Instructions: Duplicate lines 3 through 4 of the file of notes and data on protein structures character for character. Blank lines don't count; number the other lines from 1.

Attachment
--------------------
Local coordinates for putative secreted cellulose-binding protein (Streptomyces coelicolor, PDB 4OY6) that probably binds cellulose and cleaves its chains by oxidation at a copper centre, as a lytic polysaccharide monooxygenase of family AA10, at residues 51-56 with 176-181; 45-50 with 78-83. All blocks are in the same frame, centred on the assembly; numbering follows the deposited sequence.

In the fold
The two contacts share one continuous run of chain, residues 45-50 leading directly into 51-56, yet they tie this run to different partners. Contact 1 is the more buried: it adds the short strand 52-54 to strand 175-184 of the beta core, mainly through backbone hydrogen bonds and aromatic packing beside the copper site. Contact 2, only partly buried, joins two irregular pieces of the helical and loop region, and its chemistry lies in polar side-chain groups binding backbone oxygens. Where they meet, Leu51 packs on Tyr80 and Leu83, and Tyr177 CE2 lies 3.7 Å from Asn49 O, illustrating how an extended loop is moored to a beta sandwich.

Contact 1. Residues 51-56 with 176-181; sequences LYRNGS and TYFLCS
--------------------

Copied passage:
The two contacts share one continuous run of chain, residues 45-50 leading directly into 51-56, yet they tie this run to different partners. Contact 1 is the more buried: it adds the short strand 52-54 to strand 175-184 of the beta core, mainly through backbone hydrogen bonds and aromatic packing beside the copper site. Contact 2, only partly buried, joins two irregular pieces of the helical and loop region, and its chemistry lies in polar side-chain groups binding backbone oxygens. Where they meet, Leu51 packs on Tyr80 and Leu83, and Tyr177 CE2 lies 3.7 Å from Asn49 O, illustrating how an extended loop is moored to a beta sandwich.

Contact 1. Residues 51-56 with 176-181; sequences LYRNGS and TYFLCS